Grandfather Sends His Good Wishes [Video]

David Jewell remembers his grandfather and associates him with their shared rituals, in this poem and its accompanying video.

Grandfather sends his good wishes

The smoke around my grandfather was thick and more beautiful

than a cumulus cloud on the first day of summer

and every piece of his clothing had a burn spot from a cigar

the steering wheel of his car was covered with burn spots

burn spots were his trade mark.


He always had about five cigars in the breast pocket of his suit coat

and whenever I saw him the first thing I’d do was leap for the cigars

and he’d guard them with his hand and wouldn’t let me at them,

but he’d always give me the paper ring from the cigar

after peeling off the cellophane

and I’d wear the paper rings all day.


Lavish smoke danced forever around his head of thick white hair.


We would get into his car and I’d search for new burn marks

on the seat cover.

I’d point them out and he’d smile,

“Now how do you suppose that got there?” he’d ask, as ashes tumbled

down his suit to the floor of the car,

and the car wasn’t just any car,

it was a 1955 green Cadillac sedan

that floated down the road like a whale.


He was the most generous man I’ve ever known

and would drive me anywhere I wanted to go and taught me

how to skip rocks, saying one for the money   two for the show

three to get ready  and four to go.

He would take me and my friend (who he always asked,

“How did you get out of jail?”) to the amusement park

and buy us endless rolls of tickets for any ride we wanted

until we were saturated and satiated.

He would buy us ice cream in quantities children could barely dream of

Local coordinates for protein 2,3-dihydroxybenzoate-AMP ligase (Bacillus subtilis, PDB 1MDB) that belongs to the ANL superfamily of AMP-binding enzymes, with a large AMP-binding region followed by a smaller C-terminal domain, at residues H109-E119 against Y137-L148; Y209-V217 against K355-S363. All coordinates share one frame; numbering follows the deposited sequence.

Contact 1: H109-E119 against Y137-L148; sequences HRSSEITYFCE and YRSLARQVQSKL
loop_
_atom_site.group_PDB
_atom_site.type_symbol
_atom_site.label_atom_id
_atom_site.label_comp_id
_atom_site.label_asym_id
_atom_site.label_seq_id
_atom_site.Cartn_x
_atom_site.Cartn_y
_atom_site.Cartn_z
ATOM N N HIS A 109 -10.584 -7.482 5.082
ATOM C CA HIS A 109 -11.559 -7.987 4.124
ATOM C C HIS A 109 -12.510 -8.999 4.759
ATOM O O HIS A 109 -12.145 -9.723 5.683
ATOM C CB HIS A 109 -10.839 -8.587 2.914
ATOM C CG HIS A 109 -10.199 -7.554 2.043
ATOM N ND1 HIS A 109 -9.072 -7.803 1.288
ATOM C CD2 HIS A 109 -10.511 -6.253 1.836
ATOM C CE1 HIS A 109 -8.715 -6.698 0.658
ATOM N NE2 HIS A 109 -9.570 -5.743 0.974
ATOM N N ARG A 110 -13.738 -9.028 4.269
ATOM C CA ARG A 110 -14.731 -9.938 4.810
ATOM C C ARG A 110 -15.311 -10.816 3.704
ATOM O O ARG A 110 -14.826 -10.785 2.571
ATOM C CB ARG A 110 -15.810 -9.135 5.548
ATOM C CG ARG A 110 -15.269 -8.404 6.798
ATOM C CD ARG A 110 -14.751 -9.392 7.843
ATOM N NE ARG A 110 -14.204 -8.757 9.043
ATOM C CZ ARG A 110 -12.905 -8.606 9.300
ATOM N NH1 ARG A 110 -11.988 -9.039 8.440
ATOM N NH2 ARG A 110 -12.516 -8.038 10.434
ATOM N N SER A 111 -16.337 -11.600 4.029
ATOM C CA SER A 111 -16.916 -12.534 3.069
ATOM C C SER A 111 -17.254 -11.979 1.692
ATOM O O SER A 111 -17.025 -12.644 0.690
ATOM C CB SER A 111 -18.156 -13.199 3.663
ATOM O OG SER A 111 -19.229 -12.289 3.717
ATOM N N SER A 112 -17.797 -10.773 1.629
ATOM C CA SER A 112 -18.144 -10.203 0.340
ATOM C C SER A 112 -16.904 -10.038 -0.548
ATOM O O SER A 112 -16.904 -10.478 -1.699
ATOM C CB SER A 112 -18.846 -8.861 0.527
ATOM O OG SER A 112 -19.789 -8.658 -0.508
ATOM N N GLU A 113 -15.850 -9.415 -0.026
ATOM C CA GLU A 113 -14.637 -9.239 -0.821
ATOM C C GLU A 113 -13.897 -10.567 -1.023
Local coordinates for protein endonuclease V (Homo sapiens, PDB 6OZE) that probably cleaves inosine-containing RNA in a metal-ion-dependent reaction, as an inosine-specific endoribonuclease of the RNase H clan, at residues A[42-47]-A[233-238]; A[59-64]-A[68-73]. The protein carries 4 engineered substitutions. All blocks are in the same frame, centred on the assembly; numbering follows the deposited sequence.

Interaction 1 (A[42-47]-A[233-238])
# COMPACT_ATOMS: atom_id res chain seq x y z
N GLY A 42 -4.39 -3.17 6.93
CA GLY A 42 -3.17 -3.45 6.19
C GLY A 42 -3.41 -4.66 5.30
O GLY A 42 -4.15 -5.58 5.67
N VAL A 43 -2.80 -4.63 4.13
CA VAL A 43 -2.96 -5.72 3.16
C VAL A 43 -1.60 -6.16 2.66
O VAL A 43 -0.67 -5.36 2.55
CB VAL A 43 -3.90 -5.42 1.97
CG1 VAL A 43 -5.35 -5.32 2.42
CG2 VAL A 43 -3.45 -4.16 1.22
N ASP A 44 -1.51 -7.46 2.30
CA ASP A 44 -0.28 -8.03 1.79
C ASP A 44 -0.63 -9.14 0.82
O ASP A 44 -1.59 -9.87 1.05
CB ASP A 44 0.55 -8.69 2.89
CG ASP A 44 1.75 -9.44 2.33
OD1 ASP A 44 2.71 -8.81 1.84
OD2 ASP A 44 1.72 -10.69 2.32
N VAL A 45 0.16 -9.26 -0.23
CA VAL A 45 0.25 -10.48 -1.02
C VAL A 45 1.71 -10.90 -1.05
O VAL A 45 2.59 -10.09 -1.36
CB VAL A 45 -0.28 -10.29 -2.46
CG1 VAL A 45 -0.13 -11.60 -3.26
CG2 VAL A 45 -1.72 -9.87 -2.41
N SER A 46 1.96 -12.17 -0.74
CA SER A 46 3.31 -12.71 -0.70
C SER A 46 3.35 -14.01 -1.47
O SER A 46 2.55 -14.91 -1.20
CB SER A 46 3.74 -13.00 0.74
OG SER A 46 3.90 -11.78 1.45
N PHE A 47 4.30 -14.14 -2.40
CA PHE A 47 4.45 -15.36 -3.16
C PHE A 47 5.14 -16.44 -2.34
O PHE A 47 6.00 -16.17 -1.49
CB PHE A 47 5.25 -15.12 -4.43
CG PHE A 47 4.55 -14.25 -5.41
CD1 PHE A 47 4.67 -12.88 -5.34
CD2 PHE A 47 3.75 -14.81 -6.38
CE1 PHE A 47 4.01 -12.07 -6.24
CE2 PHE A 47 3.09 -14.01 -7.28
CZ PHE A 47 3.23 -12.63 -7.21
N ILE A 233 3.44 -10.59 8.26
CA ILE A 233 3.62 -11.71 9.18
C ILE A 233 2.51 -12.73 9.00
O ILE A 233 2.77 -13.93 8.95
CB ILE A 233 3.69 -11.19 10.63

then light his cigar and tell a story from the Odyssey,

how Ulysses outsmarted everyone even the Cyclops,

and we’d be removed from time and the afternoon as we sat

in the motionless car, until I’d digested my ice cream

and he’d had another cigar.


He would blow smoke rings for me   perfect round O’s of smoke

that drifted from his mouth into the air

expanding until they became part of the air and disappeared.

He was my one and only wizard  and sometimes

even now  he calls me back.


Read more on Grandfatherhood on The Good Life.

Video, Music, and Image Credits go to Sergio R. Samayoa, with thanks from the author and the GMP

About David Jewell

David Jewell is a performance poet and photographer who lives in Austin. He a part of a music, poetry, and video collaboration called Electronic Planet Ensemble. His poem “Delusion Angel” is featured in Richard Linklater’s film Before Sunrise. Jewell was also in Linklater’s film Waking Life where he discusses the idea of a holy moment and then turns into a cloud. Some of his notable performances are opening for Laurie Anderson at the Paramount Theatre, as well as opening for Leon Redbone, Lydia Lunch, and the Austin Lounge Lizards.
If you would like to see more of his work, you can visit:


  1. I’ve always loved this one.

    Find a quiet moment
    dim the lights
    and remember.

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